These fictitious forces are the basis of cyclonic or anti-cyclonic atmosphere systems formation.

To remember the sense of rotation of the phenomenon you can use this simple mnemonic scheme (valid only in the northern hemisphere):

·          Anticyclone (high pressure)           >>>     Clockwise

·          Cyclone   (Low pressure)               >>>     Counterclockwise


The effects of this force are also manifested in atomic physics (in polyatomic molecules whose molecular motion can be described as a rigid rotation with in addition a vibration of the parts around the position of equilibrium) and this produces a particular confusion, in the molecular spectrum, between the rotational and vibration levels.
Flies (Diptera) and some moths (Lepidoptera) exploit the Coriolis effect in flight with specialized appendages and organs that relay information about the angular velocity of their bodies. Coriolis forces resulting from linear motion of these appendages are detected within the rotating frame of reference of the insects' bodies. In the case of flies, their specialized appendages are dumbbell shaped organs located just behind their wings called halteres. The halteres oscillate in a plane at the same beat frequency as the main wings so that any body rotation results in lateral deviation of the haltered from their plane of motion. In moths, their antennae are responsible for the sensing of Coriolis forces in the similar manner as with the halters in flies. In both flies and moths, a collection of mechanic-sensors at the base of the appendage are sensitive to deviations at the beat frequency, correlating to rotation in the pitch and roll planes, and at twice the beat frequency, correlating to rotation in the yaw plane.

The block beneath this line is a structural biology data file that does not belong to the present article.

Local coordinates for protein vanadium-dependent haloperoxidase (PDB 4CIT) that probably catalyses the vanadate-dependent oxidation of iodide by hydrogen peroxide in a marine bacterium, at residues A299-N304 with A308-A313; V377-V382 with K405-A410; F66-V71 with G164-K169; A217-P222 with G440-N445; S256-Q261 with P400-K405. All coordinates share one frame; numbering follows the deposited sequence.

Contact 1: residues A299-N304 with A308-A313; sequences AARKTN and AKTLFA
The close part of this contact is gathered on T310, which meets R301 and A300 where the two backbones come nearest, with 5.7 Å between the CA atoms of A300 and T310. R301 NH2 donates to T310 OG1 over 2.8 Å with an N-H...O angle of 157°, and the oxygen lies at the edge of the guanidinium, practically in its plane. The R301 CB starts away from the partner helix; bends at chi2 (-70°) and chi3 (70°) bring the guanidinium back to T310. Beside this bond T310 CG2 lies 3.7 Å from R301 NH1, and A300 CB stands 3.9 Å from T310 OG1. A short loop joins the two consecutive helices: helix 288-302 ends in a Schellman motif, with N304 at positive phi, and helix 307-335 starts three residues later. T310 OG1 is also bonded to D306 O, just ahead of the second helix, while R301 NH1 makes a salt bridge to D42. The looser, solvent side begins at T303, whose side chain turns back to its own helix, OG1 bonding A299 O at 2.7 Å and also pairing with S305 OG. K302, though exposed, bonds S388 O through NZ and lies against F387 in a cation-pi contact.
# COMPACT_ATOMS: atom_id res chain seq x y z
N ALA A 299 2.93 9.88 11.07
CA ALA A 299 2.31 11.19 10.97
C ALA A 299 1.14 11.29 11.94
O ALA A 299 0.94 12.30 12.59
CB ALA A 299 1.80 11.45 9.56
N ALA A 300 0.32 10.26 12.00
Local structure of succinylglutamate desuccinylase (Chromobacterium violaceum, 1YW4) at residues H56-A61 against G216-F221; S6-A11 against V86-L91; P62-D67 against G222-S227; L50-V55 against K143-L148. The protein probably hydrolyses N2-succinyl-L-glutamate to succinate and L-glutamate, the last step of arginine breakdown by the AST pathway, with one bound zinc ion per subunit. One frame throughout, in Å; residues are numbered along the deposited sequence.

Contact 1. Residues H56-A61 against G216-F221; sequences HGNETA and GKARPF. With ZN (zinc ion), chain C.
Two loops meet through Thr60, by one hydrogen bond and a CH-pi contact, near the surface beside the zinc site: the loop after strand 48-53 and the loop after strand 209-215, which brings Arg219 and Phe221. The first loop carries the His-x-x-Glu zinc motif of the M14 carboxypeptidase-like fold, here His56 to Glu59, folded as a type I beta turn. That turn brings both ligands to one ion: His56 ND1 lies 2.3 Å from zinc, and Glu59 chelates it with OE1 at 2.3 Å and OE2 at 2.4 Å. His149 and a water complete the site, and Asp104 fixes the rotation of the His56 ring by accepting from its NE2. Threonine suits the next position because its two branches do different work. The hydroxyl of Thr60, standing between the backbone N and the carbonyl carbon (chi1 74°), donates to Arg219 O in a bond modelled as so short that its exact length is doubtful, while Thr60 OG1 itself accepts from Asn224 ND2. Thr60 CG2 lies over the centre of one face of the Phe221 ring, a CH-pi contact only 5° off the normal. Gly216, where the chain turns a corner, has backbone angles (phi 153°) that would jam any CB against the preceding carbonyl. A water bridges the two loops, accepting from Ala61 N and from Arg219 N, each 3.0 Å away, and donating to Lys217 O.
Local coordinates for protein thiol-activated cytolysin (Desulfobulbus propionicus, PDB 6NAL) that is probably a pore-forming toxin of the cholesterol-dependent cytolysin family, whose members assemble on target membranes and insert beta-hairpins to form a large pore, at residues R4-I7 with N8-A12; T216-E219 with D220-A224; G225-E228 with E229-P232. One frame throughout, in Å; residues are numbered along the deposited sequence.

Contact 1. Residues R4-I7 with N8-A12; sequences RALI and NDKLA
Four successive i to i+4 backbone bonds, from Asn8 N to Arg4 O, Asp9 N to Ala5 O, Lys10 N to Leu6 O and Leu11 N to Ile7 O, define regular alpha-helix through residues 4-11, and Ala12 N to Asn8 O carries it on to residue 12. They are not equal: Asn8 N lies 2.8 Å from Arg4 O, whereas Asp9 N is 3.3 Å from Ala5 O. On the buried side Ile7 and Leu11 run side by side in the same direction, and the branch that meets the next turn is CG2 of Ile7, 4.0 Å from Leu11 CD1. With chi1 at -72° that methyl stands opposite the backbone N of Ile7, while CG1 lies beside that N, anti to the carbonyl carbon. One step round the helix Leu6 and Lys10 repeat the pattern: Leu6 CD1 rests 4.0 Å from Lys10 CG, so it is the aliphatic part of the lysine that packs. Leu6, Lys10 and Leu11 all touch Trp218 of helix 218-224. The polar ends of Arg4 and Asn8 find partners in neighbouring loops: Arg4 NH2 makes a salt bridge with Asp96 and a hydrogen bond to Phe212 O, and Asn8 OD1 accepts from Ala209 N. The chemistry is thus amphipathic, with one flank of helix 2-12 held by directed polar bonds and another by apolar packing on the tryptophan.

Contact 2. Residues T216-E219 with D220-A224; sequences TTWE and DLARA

The best known example is the Foucault pendulum.


It is a pendulum free to swing in any direction for many hours. The Foucault pendulum was first presented to the public in 1851 and consisted of a sphere of 28 kg suspended on the dome of the Pantheon in Paris with a 67 m long wire. In an inertial system, it would track lines always in the same direction, but it didn’t.
At different latitudes of the Earth, except along the equator, it’s observed that the oscillation plane of the pendulum slowly rotates. In particular at North and South Pole the rotation is in a sidereal day: the swing plane remains stationary while the Earth rotates, in accordance with the law of motion of Newton.
At other latitudes the oscillation plane rotates with an inversely period proportional to the sine of the same latitude; at 45° the rotation occurs every 1.4 days, at 30° every 2 days and so on.

The Coriolis force is also used in modern gyroscopes that use solid state switches with MEMS (Micro-Electro-Mechanical Systems).

What is certain is that without the help of the stars the world-view of the Universe would be definitely different.



What you will find in this blog is the result of reflections on scientific topics known and less-known, of links and references ... so a hotchpotch of ideas.
Many descriptions and sources quoted in the posts are taken from Wikipedia, The Free Encyclopedia; in any case, the authors of quotes and links can ask me to be removed them from the blog or, if you do need them, to quote freely this site.
The various posts are only intended to present the most various disparate topics that will be explored via the links in the text.
In summary a free flow of ideas.